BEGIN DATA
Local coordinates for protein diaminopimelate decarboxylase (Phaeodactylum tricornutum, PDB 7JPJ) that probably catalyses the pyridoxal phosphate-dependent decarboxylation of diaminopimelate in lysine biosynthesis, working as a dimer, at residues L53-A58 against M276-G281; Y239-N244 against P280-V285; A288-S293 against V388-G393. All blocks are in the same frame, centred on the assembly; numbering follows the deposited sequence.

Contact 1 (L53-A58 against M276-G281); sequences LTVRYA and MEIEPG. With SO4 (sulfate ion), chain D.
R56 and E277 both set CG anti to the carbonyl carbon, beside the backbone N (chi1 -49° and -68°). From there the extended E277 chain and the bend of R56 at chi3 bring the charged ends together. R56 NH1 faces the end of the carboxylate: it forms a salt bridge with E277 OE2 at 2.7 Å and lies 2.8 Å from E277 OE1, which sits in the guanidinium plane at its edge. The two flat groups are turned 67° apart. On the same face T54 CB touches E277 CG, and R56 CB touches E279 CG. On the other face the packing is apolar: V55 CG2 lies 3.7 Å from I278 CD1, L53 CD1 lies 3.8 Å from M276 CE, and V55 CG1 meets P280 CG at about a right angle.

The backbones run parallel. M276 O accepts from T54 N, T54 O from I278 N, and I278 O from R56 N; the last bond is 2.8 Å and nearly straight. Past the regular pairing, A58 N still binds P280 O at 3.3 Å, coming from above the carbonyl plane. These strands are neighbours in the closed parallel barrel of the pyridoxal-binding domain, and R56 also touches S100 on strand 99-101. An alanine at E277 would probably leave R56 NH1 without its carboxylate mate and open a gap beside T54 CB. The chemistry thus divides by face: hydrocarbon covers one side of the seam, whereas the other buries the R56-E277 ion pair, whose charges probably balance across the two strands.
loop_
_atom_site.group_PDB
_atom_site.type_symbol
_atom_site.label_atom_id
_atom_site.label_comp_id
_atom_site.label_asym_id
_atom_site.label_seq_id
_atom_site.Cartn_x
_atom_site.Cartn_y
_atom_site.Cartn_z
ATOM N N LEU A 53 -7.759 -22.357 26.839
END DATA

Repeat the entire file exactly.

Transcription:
Local coordinates for protein diaminopimelate decarboxylase (Phaeodactylum tricornutum, PDB 7JPJ) that probably catalyses the pyridoxal phosphate-dependent decarboxylation of diaminopimelate in lysine biosynthesis, working as a dimer, at residues L53-A58 against M276-G281; Y239-N244 against P280-V285; A288-S293 against V388-G393. All blocks are in the same frame, centred on the assembly; numbering follows the deposited sequence.

Contact 1 (L53-A58 against M276-G281); sequences LTVRYA and MEIEPG. With SO4 (sulfate ion), chain D.
R56 and E277 both set CG anti to the carbonyl carbon, beside the backbone N (chi1 -49° and -68°). From there the extended E277 chain and the bend of R56 at chi3 bring the charged ends together. R56 NH1 faces the end of the carboxylate: it forms a salt bridge with E277 OE2 at 2.7 Å and lies 2.8 Å from E277 OE1, which sits in the guanidinium plane at its edge. The two flat groups are turned 67° apart. On the same face T54 CB touches E277 CG, and R56 CB touches E279 CG. On the other face the packing is apolar: V55 CG2 lies 3.7 Å from I278 CD1, L53 CD1 lies 3.8 Å from M276 CE, and V55 CG1 meets P280 CG at about a right angle.

The backbones run parallel. M276 O accepts from T54 N, T54 O from I278 N, and I278 O from R56 N; the last bond is 2.8 Å and nearly straight. Past the regular pairing, A58 N still binds P280 O at 3.3 Å, coming from above the carbonyl plane. These strands are neighbours in the closed parallel barrel of the pyridoxal-binding domain, and R56 also touches S100 on strand 99-101. An alanine at E277 would probably leave R56 NH1 without its carboxylate mate and open a gap beside T54 CB. The chemistry thus divides by face: hydrocarbon covers one side of the seam, whereas the other buries the R56-E277 ion pair, whose charges probably balance across the two strands.
loop_
_atom_site.group_PDB
_atom_site.type_symbol
_atom_site.label_atom_id
_atom_site.label_comp_id
_atom_site.label_asym_id
_atom_site.label_seq_id
_atom_site.Cartn_x
_atom_site.Cartn_y
_atom_site.Cartn_z
ATOM N N LEU A 53 -7.759 -22.357 26.839